Last Friday, I attended the IMCNE (International Management Consultants New England) ThoughtLeader Conference as both a learner and a presenter. I learned much more than I expected. The key to my learning, or — better yet — my remembering, happened at the general session entitled Speaking to Different Audiences.
It was presented by the well-known experts Tom Kennedy, former Boston on-air celebrity and current Executive and Communications Coach and Suzanne Bates, former Boston on-air celebrity, author of Speak Like A CEO and current President & CEO of Bates Communications. During an exercise, Suzanne presented a worksheet with “My Agenda” atop the right column and “Their Agenda” atop the left column. Of course, the lesson learned is that as consultants it is never about our agenda; it is always about their agenda.
After lunch, I presented on Traditional vs. Social Media: Which Work Best for Promoting Your Ideas? About 10 minutes into my presentation, someone raised their hand to ask a question (I thought). But to my surprise, she had no question. Instead, she said: Your presentation is really good. But we already know we have to embrace Social Media. What we need to know is how.
So, without any hesitation, I tossed away the presentation that had been advertised and the one I had been asked to make (and had rehearsed for weeks), and transitioned into the one my audience wanted to hear. At the end of the session, attendees came up to thank me, to praise the presentation and to ask for assistance in launching their social media efforts.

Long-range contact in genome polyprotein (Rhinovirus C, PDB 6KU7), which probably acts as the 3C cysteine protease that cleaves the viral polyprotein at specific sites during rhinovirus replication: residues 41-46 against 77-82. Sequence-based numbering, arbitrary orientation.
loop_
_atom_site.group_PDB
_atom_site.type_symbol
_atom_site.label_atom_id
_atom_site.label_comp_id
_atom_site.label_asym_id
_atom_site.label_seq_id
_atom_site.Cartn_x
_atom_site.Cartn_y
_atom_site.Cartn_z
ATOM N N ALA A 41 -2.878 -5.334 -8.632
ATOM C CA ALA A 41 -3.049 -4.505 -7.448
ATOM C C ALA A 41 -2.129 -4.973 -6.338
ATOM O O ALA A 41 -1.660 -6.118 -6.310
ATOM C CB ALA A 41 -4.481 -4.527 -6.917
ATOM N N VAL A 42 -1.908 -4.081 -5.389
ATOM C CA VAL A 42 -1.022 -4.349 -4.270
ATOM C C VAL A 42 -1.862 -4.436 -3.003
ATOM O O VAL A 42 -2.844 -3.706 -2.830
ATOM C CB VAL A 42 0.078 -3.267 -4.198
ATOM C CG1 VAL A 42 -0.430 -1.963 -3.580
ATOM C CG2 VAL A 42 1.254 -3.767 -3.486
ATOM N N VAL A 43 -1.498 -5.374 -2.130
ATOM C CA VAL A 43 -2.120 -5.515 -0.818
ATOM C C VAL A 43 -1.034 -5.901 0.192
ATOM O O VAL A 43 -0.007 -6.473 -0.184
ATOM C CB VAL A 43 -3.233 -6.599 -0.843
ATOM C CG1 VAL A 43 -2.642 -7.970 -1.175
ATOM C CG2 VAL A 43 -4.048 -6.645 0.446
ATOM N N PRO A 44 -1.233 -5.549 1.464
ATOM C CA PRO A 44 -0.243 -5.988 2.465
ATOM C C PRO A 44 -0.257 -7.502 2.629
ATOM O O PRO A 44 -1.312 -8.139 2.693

Thank you, Suzanne, for reminding me that my agenda matters not at all. It is always about their agenda. And thanks to the attendee who had the wisdom and courage to tell me what their wants and needs were. Without her, I would have given the presentation I prepared for; instead, I gave the one they wanted. And isn’t that what we should do?
P.S. Here is what the presentation’s promotion materials said: What are the pros and cons of promoting your ideas and business via traditional media vs. social media?
They didn’t care about the pros and cons; they wanted to hear about the what and how. I suspect more that a few of us have became frustrated with speakers who don’t want to be interrupted with questions and comments and won’t change their prepared remarks no matter the audience and its comments or body language. Those speakers are intent on delivering the presentation they prepared. And they do.
Interesting… but what would have happened if instead they turned their power over to the audience?